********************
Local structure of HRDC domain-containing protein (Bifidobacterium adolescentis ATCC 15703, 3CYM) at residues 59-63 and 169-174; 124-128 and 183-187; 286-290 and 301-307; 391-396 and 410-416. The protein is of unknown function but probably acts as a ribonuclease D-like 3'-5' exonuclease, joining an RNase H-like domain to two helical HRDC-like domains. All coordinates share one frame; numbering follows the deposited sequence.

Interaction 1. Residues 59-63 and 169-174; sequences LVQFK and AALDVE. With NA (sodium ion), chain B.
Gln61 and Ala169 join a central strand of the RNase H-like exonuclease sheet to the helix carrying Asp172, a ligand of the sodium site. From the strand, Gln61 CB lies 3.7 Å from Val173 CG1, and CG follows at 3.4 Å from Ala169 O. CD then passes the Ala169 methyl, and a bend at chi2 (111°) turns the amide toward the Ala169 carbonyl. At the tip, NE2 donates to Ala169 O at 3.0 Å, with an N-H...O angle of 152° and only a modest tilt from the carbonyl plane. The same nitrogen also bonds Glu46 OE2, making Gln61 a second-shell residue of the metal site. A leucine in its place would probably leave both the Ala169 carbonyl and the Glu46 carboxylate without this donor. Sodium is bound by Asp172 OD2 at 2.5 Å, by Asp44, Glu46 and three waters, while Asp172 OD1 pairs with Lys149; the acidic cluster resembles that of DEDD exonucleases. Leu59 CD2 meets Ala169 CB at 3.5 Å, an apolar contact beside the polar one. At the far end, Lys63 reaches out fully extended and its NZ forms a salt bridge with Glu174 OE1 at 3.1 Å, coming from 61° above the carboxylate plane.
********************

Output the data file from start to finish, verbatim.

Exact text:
Local structure of HRDC domain-containing protein (Bifidobacterium adolescentis ATCC 15703, 3CYM) at residues 59-63 and 169-174; 124-128 and 183-187; 286-290 and 301-307; 391-396 and 410-416. The protein is of unknown function but probably acts as a ribonuclease D-like 3'-5' exonuclease, joining an RNase H-like domain to two helical HRDC-like domains. All coordinates share one frame; numbering follows the deposited sequence.

Interaction 1. Residues 59-63 and 169-174; sequences LVQFK and AALDVE. With NA (sodium ion), chain B.
Gln61 and Ala169 join a central strand of the RNase H-like exonuclease sheet to the helix carrying Asp172, a ligand of the sodium site. From the strand, Gln61 CB lies 3.7 Å from Val173 CG1, and CG follows at 3.4 Å from Ala169 O. CD then passes the Ala169 methyl, and a bend at chi2 (111°) turns the amide toward the Ala169 carbonyl. At the tip, NE2 donates to Ala169 O at 3.0 Å, with an N-H...O angle of 152° and only a modest tilt from the carbonyl plane. The same nitrogen also bonds Glu46 OE2, making Gln61 a second-shell residue of the metal site. A leucine in its place would probably leave both the Ala169 carbonyl and the Glu46 carboxylate without this donor. Sodium is bound by Asp172 OD2 at 2.5 Å, by Asp44, Glu46 and three waters, while Asp172 OD1 pairs with Lys149; the acidic cluster resembles that of DEDD exonucleases. Leu59 CD2 meets Ala169 CB at 3.5 Å, an apolar contact beside the polar one. At the far end, Lys63 reaches out fully extended and its NZ forms a salt bridge with Glu174 OE1 at 3.1 Å, coming from 61° above the carboxylate plane.